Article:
Secondly, as Hendry et al. (2003) point out, the students’ learning style in this PBL tutorial may be related to the students’ dependence on the tutor. As Except 6 shows, O1 is inclined to listen carefully to others’ contribution due to his tendency to misunderstand the context in the discussion. In other words, even though O1 does not report any difficulty related to his English proficiency himself, it may be one element affecting his participation in the PBL tutorial:

Excerpt 6

O1:   Ah, I guess some people always tend to talk more than other people. And um, some people don’t mind saying things even if they don’t really understand in all contexts sometimes. Like, for me, I don’t really like to say things, because I tend to, ah, misinterpret sometimes. So, even if I tried to answer things, I might be going off different direction.

Furthermore, in terms of content knowledge, O1 stated that the discussion is only initiated by the tutor due to the students’ insufficient clinical knowledge and that it is important for the students to absorb the basic clinical knowledge from the tutor in the tutorial. In other words, O1 mainly concentrates on gaining the clinical knowledge by listening to the tutor’s input in the PBL tutorial.

In contrast to the quiet student’s perception above, the dominant students are generally happy to talk and to ask questions about what they do not understand in the group. A1 mentioned that it is important to share group members’ ideas in the tutorial in order to analyse the topic from different perspectives. Furthermore, A4 emphasises questioning in the tutorial. In particular, A4 has her own checklist which consists of five objectives (pathogenesis, diagnosis, symptom, treatment and prognosis) to understand the clinical topic in every tutorial. However, the dominant students, who stress the importance of active contribution in the discussion, actually made a lot of resolving, answering and developing speech functions that were prompted by the tutor. That is, the tutor’s contribution itself may have influenced these students’ participation.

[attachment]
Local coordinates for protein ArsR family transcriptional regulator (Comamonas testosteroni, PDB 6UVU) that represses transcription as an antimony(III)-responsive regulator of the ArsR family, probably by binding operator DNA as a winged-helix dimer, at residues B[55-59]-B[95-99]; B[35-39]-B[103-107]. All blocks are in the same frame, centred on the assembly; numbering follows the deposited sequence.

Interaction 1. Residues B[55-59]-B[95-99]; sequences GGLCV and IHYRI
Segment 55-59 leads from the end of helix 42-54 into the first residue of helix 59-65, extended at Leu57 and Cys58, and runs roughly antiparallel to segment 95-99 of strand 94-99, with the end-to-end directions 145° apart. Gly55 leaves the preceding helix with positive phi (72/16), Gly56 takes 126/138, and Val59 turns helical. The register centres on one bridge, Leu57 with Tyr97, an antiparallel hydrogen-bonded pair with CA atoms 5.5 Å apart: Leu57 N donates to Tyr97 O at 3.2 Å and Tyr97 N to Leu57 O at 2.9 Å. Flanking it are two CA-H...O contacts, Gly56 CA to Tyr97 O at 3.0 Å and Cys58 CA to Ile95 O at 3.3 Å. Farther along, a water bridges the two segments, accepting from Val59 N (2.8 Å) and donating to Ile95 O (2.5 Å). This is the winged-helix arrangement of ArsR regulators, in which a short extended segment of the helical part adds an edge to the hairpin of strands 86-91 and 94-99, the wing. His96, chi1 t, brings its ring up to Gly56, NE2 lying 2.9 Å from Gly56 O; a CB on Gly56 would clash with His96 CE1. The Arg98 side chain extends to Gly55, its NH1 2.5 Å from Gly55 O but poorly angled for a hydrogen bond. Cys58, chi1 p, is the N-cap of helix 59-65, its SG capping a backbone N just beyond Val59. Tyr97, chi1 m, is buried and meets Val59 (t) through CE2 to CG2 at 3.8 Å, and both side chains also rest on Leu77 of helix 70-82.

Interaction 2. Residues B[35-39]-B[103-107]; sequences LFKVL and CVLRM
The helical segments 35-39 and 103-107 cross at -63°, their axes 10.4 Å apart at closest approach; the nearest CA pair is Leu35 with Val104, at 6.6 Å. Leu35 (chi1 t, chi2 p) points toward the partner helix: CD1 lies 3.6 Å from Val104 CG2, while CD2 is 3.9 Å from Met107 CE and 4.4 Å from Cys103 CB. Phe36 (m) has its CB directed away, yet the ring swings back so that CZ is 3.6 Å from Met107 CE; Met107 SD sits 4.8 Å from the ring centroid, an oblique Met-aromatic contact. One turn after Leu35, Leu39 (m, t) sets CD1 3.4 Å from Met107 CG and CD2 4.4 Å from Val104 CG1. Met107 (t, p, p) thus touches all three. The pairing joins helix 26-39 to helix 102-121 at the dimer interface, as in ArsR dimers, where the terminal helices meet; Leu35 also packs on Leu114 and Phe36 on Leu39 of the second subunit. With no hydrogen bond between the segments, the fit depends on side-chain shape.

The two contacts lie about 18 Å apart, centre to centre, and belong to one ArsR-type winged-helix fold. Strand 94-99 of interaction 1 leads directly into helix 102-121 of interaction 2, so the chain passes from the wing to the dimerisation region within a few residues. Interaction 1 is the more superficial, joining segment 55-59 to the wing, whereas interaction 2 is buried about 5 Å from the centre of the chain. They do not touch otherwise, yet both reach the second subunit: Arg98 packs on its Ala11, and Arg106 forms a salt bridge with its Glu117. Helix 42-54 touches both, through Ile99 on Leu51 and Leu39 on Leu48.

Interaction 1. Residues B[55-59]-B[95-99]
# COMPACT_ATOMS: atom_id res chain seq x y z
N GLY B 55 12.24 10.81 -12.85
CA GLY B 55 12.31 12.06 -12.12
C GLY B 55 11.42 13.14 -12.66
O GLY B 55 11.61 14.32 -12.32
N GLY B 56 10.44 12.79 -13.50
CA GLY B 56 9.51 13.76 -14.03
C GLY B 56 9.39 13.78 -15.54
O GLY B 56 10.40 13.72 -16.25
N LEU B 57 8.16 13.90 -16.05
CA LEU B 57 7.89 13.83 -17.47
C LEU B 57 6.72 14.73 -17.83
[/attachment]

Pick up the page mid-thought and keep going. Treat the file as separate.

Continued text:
Finally, the students’ perception of the tutor’s roles in the PBL tutorial is related to their participation. Although this tutorial tended to be tutor-dominant, which is contrary to the prescribed curriculum which emphasises student self-directed learning in the discussion, most students are satisfied with this tutor’s participation. For instance, as Excerpt 7 indicates, A4 noted that the tutor’s input is helpful because it enables the students to grasp what they should focus on in a clinical topic:

Excerpt 7

R:     At this tutorial, there are a lot of tutor’s inputs. So, what do you think about tutor’s input?

A4:   I think it’s valuable. You really need somebody who directs you. Everyone can do the self-directed learning, but to what extent you really need someone to set (boundary). That’s why we found it very helpful. That’s it. As far as I understand, in other tutorial group there are less inputs from the tutor, and I’m not sure how that works.